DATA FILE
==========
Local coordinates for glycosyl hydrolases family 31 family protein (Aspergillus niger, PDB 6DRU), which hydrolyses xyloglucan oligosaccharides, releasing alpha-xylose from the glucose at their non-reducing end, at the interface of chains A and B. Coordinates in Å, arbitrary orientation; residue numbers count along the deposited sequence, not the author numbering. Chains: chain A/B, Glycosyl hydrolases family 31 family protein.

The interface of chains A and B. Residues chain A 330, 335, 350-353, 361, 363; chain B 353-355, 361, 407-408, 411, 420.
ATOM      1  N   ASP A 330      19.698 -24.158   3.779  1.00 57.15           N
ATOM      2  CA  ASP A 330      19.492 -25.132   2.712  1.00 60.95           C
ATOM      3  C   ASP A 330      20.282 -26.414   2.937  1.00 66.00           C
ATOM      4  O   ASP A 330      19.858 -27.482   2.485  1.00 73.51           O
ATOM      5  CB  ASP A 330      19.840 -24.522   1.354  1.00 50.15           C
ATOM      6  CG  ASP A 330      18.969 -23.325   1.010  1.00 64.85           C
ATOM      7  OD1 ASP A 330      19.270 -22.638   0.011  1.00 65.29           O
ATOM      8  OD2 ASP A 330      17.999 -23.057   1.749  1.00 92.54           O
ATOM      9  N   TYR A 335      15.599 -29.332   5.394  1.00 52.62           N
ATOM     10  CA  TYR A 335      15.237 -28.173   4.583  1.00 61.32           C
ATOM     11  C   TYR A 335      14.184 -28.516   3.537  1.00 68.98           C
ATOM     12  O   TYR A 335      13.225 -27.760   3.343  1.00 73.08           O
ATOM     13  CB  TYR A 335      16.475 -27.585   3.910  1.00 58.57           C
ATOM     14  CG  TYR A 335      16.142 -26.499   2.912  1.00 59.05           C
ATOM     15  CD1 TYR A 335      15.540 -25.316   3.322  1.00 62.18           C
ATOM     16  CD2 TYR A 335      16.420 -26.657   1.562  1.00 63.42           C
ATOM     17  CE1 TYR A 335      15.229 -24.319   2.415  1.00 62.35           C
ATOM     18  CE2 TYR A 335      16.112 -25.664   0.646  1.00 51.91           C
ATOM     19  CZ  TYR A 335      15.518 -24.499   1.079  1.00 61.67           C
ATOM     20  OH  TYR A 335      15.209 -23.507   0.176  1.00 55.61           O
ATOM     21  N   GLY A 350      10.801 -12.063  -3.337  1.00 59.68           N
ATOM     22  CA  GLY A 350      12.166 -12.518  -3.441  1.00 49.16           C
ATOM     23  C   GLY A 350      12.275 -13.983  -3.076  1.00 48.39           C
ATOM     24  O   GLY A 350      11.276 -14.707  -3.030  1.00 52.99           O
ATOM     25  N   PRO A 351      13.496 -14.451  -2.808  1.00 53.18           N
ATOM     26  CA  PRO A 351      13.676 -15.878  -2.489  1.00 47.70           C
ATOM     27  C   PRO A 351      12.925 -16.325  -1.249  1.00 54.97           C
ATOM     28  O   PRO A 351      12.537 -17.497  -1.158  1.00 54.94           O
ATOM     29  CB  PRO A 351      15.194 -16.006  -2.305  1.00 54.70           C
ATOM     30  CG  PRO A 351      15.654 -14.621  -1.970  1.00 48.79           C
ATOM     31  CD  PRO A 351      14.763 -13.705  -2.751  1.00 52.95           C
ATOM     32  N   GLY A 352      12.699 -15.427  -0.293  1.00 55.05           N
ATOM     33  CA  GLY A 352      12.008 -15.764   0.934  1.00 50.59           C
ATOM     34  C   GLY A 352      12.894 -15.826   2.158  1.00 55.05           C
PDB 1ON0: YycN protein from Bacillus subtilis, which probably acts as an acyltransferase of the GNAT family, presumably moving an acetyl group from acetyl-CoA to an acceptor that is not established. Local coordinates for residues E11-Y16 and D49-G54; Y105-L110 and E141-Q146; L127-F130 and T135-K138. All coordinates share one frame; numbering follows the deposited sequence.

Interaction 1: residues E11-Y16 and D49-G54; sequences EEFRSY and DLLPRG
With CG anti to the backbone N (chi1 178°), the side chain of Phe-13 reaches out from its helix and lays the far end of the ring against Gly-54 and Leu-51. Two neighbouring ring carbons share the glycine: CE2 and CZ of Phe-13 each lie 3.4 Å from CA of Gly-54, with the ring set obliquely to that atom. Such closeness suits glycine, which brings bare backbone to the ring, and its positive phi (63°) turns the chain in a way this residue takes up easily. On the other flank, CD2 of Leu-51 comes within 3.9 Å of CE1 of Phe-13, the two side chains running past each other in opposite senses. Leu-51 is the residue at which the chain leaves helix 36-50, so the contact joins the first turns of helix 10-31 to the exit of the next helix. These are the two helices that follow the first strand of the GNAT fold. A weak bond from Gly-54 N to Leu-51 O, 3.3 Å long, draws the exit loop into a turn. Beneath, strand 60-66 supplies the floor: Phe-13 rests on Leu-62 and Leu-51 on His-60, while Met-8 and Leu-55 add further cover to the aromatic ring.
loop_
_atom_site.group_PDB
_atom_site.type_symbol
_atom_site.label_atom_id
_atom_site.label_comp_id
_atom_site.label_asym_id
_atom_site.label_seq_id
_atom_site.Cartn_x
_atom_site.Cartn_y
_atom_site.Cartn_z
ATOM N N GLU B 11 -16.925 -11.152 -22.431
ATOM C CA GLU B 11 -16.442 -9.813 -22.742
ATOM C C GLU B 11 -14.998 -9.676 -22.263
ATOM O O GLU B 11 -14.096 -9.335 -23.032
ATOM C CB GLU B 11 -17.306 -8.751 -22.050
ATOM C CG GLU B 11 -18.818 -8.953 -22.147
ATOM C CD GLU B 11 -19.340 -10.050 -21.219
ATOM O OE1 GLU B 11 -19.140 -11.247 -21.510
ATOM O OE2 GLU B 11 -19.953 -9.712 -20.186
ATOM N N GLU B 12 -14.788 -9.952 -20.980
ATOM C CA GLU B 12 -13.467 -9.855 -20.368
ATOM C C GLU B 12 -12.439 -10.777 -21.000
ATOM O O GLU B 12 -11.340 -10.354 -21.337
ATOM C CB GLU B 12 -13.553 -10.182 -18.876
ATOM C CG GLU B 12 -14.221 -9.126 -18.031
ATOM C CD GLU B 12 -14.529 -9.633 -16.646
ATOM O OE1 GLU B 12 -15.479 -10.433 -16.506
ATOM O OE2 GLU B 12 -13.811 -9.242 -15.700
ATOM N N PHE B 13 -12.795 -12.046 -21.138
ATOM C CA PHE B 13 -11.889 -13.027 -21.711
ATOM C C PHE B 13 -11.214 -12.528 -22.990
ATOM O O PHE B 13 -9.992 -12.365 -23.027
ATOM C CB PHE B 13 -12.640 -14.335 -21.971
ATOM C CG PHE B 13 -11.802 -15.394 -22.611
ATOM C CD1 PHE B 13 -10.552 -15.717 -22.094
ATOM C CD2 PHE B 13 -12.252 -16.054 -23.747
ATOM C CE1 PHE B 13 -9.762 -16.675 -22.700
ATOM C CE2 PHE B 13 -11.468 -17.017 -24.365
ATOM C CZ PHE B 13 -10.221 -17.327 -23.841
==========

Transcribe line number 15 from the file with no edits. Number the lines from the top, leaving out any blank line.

ATOM     13  CB  TYR A 335      16.475 -27.585   3.910  1.00 58.57           C